The New and the Old

Ever since I’ve returned from Europe, I have been confronted with liberal vs. traditional view points of life. I’m confronted on two fronts: culturally and religiously. Yesterday, I made my mom cry. Yes, I felt like a terrible person. What happened was that I told her that I found it difficult to be living with her again, even though I had only been back for a few days. For over five years, I haven’t spent more than a couple months living in the same place as a my mom and to be honest, relish in the freedom of living on my own. Traditionally, Chinese families live together; you have the grandparents, parents and children living together, regardless of the latter group’s age. This clashes with what we’ll call Western practice where the child goes out and lives on their own around the time they become 18; of course, the recession has seen a decline in this practice at the moment, but the sentiment is still there. Due to my family’s circumstances, I understand why my mother reacted as such but how do I find the balance between my love and loyalty to taking care of my mom and pursuing my life outside of her confines, as well intentioned as they are? Most likely, I will be living elsewhere and potentially not even in the same city as my mother due to professional pursuits.

The other side is the question of where I stand in terms Christianity I suppose. I’ve always counted myself to be a more liberal and open than some others I know and met. No, it doesn’t make me any better than anyone else nor does it mean that I believe in God and Jesus any less (yeah, they’re one in the same for the sticklers who are reading this ;]). But I understand where people may get the idea that religion, not just Christianity, is seen to be intolerant, elitist and unaccepting. I said a couple things that don’t necessarily jive with the traditional religious view point my mother holds and her reaction was distasteful and to some extent, even hurtful. Perhaps it’s because I’ve traveled more, met many other different people or just think the world should be generally more tolerant of one another. I have gay friends, friends of every colour and (non)religious belief, mates from all over the world and I love them all to bits. I fear that by clinging to one’s traditions so tightly and not being able to hold on to those traditions without taking into consideration the changing societal context may breed intolerance and isolate different groups from one another.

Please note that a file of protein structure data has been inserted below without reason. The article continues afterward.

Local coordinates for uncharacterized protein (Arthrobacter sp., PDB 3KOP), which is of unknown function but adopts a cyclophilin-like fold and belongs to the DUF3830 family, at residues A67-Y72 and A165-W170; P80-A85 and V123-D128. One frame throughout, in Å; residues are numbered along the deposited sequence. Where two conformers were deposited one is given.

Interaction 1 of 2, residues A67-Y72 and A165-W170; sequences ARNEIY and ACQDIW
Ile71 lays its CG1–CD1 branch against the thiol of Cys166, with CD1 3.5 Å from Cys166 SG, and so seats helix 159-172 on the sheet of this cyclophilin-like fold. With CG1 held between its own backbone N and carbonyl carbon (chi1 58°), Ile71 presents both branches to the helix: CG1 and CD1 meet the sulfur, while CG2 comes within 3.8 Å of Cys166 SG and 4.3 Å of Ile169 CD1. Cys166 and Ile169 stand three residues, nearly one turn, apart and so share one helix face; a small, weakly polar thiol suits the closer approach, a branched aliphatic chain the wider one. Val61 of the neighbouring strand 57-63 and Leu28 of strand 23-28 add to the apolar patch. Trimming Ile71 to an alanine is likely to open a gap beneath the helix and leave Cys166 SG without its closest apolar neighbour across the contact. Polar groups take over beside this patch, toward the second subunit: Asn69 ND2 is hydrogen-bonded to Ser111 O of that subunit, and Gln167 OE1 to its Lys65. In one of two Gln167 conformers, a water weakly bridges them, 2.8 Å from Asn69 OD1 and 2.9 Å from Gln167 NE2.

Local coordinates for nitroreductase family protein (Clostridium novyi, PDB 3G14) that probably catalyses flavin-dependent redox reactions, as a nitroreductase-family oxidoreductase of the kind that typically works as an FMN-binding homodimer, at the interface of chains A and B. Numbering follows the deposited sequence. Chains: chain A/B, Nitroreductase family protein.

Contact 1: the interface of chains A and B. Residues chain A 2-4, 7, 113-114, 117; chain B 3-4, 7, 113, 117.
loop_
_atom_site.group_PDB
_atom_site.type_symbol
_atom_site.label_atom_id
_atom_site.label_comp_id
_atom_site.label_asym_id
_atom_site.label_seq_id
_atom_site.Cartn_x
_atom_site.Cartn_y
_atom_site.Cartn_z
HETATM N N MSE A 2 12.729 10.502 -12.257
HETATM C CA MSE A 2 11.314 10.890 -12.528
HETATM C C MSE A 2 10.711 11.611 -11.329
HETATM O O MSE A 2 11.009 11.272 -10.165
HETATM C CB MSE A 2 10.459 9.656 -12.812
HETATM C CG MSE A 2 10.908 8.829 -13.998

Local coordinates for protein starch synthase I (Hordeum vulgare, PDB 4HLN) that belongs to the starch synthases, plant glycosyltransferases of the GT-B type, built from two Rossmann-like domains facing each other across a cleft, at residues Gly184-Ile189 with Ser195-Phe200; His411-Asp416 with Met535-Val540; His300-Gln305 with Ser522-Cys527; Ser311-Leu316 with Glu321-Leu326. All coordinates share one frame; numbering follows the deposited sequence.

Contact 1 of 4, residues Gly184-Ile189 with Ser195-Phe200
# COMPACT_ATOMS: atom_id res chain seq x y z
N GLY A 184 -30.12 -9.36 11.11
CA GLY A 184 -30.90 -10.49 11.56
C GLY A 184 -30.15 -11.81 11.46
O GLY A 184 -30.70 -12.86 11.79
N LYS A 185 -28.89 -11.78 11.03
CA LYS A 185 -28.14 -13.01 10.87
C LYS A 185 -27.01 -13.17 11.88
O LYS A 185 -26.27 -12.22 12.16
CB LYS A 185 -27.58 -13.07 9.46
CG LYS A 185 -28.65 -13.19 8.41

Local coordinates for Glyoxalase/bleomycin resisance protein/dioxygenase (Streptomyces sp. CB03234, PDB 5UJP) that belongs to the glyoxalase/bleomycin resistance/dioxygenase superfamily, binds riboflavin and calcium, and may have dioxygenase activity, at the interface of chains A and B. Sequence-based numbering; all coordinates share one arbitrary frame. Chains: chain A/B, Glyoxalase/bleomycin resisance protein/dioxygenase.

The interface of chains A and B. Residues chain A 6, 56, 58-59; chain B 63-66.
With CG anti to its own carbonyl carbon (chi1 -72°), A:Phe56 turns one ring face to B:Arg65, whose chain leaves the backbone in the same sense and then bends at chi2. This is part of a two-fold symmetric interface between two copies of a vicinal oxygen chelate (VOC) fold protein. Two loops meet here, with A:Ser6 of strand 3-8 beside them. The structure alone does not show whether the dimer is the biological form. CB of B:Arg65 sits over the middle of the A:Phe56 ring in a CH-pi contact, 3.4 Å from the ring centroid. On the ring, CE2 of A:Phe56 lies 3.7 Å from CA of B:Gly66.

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One thought on “The New and the Old

  1. What you said about societal context is a definite truth. In the same way that your mom is going to need to accept the compromise of her own ideals, be sure to do just the same when you have kids of your own.

    I was slapped by the same problem a few years back… just thought I’d share the relevant excerpt.

    “There is no real doctrine on how to be the perfect son. I know that at times, the ideals of the world have conflicted with the ideals which she clung to, leaving me with no choice but to go astray, at least in her eyes. Did I miss something? Was there an option that I overlooked that would have maintained my ties to both the world, and her ideals, or was I right in the decisions I’ve made? If only matters like these were that simple.”

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